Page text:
22. ^

    Again, I had trouble finding a good single source for this claim, but I thought this was better than nothing.

    “All the major world religions hold the belief that how a person has conducted himself or herself while living on Earth will greatly influence his or her soul's ultimate destiny after physical death.” 

    Source: Gale Encyclopedia of the Unusual and Unexplained. Gale, 2003. (Accessible online at https://www.encyclopedia.com/science/encyclopedias-almanacs-transcripts-and-maps/how-major-religions-view-afterlife accessed August 29 2022)

  23. ^
  24. ^


  25. ^

    I am afraid I don’t have a good single source for this but could bring examples from individual religious ideologies upon request.

  26. ^

    Source: “The World’s Religions” by Huston Smith

  27. ^

    I am defining naturalism as the view that “The natural world is all that exists, or at least all that should be of concern to us when deciding how to act.” This was lifted from Fodor’s https://forum.effectivealtruism.org/posts/uxFvTnzSgw8uakNBp/effective-altruism-is-an-ideology-not-just-a-question This view is often opposed to religious ideologies which claim the natural, material world doesn't contain all of reality.

  28. ^
  29. ^

    I define the term afterlife and elaborate above in section 3b

  30. ^


  31. ^

    Source: https://www.effectivealtruism.org/articles/introduction-to-effective-altruism#introduction For more information I recommend the book “Doing Good Better” by Prof. William MacAskill

  32. ^

    Find out more here: https://80000hours.org/ 

  33. ^

    Source: The World’s Religions by Huston Smith Chapter X. A Final Examination

  34. ^

     Tractate Shabbat 31a. The translation courtesy of sefaria.org and the text is accessible at https://www.sefaria.org/Shabbat.31a.5?lang=en&with=all&lang2=en

  35. ^

    However, I’m sure that specific religious ideologies have different nuances and exceptions. For example, some allow/allowed concubinage and polygamy though that is far from standard religious practice.

  36. ^

    Translation from Abu Amina Elias’s https://www.abuaminaelias.com/dailyhadithonline/2017/06/01/if-he-comes-walking-i-come-running/ accessed August 21, 2022 . 

    Also accessible at https://sunnah.com/muslim:2687a

  37. ^

    By moderation I mean something like a few minutes a day as opposed to dedicating most of your free time to prayer.

  38. ^

    "Chris Bailey was recently described by TED as possibly “the most productive man you’d ever hope to meet”. He is the international bestselling author of Hyperfocus and The Productivity Project, which have been published in sixteen languages [actually it’s currently nineteen languages according to his website] Chris works with organisations around the globe on how they can become more productive without hating the process.

    To date, Chris has written hundreds of articles on the subject of productivity, and has garnered coverage in media as diverse as The New York Times, The Wall Street Journal, New York magazine, The Huffington Post, Harvard Business Review, TED, Fortune, Fast Company, and Lifehacker."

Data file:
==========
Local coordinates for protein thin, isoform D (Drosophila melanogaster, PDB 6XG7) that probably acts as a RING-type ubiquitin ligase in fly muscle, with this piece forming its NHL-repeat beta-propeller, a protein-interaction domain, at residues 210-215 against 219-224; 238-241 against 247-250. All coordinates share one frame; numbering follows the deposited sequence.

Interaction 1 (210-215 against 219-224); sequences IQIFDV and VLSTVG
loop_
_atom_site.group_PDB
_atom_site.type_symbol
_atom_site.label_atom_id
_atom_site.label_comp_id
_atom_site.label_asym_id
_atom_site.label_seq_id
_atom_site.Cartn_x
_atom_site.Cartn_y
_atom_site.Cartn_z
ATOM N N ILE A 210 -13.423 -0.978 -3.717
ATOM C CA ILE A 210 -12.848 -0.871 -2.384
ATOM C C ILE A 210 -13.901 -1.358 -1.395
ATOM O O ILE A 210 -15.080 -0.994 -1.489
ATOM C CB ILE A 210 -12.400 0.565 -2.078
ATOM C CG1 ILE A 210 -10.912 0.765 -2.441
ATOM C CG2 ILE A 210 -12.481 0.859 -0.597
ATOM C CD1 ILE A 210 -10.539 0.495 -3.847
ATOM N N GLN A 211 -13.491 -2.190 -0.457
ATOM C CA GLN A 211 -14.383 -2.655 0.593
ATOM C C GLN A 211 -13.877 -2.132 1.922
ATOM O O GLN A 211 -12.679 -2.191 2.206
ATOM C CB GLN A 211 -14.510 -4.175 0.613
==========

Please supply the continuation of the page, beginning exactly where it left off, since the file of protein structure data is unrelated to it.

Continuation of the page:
Source: https://www.tedxmanchester.com/speakers/chris-bailey/: Accessed August 27, 2022

  39. ^

    Source: Bailey’s website https://alifeofproductivity.com/10-ways-to-make-your-next-work-break-as-refreshing-as-scientifically-possible/ accessed September 1, 2022

    Bailey’s purported source is the American Psychological Association, but I haven’t found the original source and I’m not sure this applies to people that don’t already believe in what Bailey calls “a higher purpose”

  40. ^

    My 85% credence doesn’t stem from my upbringing (which was almost entirely secular) but mostly from written records of events that followed experiments with prayer. I’ve also studied and tried to account for cognitive biases that could cloud my judgement in this area. For example, I’ve considered I’m just falling for pareidolia, the human tendency for people to construe meaning in meaningless data i.e., people often see patterns where there are none. 

    I also doubt dumb luck is the best explanation of the data I’ve collected from firsthand experience. I think I'd have to be wretched not to share these records with people who are interested (and not just because I’d love to be corrected if I’m interpreting the data wrong).

  41. ^

    “Your memory probably isn’t as good as you think it is…. What’s worse, we’re often guilty of changing the facts and adding false details to our memories without even realising.” 

    Source: https://theconversation.com/are-memories-reliable-expert-explains-how-they-change-more-than-we-realise-106461 by Psychology Prof. Robert Nash. Accessed September 1, 2022

    For a great Ted talk on the topic see https://www.youtube.com/watch?v=PB2OegI6wvI&t=1s